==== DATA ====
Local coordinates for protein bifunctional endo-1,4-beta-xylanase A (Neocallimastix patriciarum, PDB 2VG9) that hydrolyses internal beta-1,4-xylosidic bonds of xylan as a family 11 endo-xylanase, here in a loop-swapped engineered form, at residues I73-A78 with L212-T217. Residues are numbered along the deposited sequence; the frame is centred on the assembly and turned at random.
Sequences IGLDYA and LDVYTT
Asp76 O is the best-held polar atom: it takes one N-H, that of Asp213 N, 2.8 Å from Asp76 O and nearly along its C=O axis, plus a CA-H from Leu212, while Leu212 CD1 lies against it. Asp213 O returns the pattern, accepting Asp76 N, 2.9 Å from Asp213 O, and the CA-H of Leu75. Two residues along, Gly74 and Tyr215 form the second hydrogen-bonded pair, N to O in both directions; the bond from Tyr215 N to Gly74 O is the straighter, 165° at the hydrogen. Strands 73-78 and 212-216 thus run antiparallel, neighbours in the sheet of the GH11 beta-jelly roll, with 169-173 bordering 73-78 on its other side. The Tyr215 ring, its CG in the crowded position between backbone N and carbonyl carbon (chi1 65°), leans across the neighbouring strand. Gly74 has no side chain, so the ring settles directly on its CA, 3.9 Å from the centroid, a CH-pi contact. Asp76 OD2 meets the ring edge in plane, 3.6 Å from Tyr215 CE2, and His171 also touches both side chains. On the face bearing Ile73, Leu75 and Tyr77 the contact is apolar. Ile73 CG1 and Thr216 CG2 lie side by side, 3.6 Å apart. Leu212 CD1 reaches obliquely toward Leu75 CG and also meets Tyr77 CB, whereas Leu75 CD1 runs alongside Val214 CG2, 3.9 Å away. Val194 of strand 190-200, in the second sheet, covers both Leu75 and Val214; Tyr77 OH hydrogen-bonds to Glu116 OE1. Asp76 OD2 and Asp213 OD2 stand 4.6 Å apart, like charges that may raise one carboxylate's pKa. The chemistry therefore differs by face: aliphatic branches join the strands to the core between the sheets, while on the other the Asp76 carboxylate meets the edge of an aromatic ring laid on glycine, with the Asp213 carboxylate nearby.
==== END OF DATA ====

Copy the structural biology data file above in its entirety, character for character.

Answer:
Local coordinates for protein bifunctional endo-1,4-beta-xylanase A (Neocallimastix patriciarum, PDB 2VG9) that hydrolyses internal beta-1,4-xylosidic bonds of xylan as a family 11 endo-xylanase, here in a loop-swapped engineered form, at residues I73-A78 with L212-T217. Residues are numbered along the deposited sequence; the frame is centred on the assembly and turned at random.
Sequences IGLDYA and LDVYTT
Asp76 O is the best-held polar atom: it takes one N-H, that of Asp213 N, 2.8 Å from Asp76 O and nearly along its C=O axis, plus a CA-H from Leu212, while Leu212 CD1 lies against it. Asp213 O returns the pattern, accepting Asp76 N, 2.9 Å from Asp213 O, and the CA-H of Leu75. Two residues along, Gly74 and Tyr215 form the second hydrogen-bonded pair, N to O in both directions; the bond from Tyr215 N to Gly74 O is the straighter, 165° at the hydrogen. Strands 73-78 and 212-216 thus run antiparallel, neighbours in the sheet of the GH11 beta-jelly roll, with 169-173 bordering 73-78 on its other side. The Tyr215 ring, its CG in the crowded position between backbone N and carbonyl carbon (chi1 65°), leans across the neighbouring strand. Gly74 has no side chain, so the ring settles directly on its CA, 3.9 Å from the centroid, a CH-pi contact. Asp76 OD2 meets the ring edge in plane, 3.6 Å from Tyr215 CE2, and His171 also touches both side chains. On the face bearing Ile73, Leu75 and Tyr77 the contact is apolar. Ile73 CG1 and Thr216 CG2 lie side by side, 3.6 Å apart. Leu212 CD1 reaches obliquely toward Leu75 CG and also meets Tyr77 CB, whereas Leu75 CD1 runs alongside Val214 CG2, 3.9 Å away. Val194 of strand 190-200, in the second sheet, covers both Leu75 and Val214; Tyr77 OH hydrogen-bonds to Glu116 OE1. Asp76 OD2 and Asp213 OD2 stand 4.6 Å apart, like charges that may raise one carboxylate's pKa. The chemistry therefore differs by face: aliphatic branches join the strands to the core between the sheets, while on the other the Asp76 carboxylate meets the edge of an aromatic ring laid on glycine, with the Asp213 carboxylate nearby.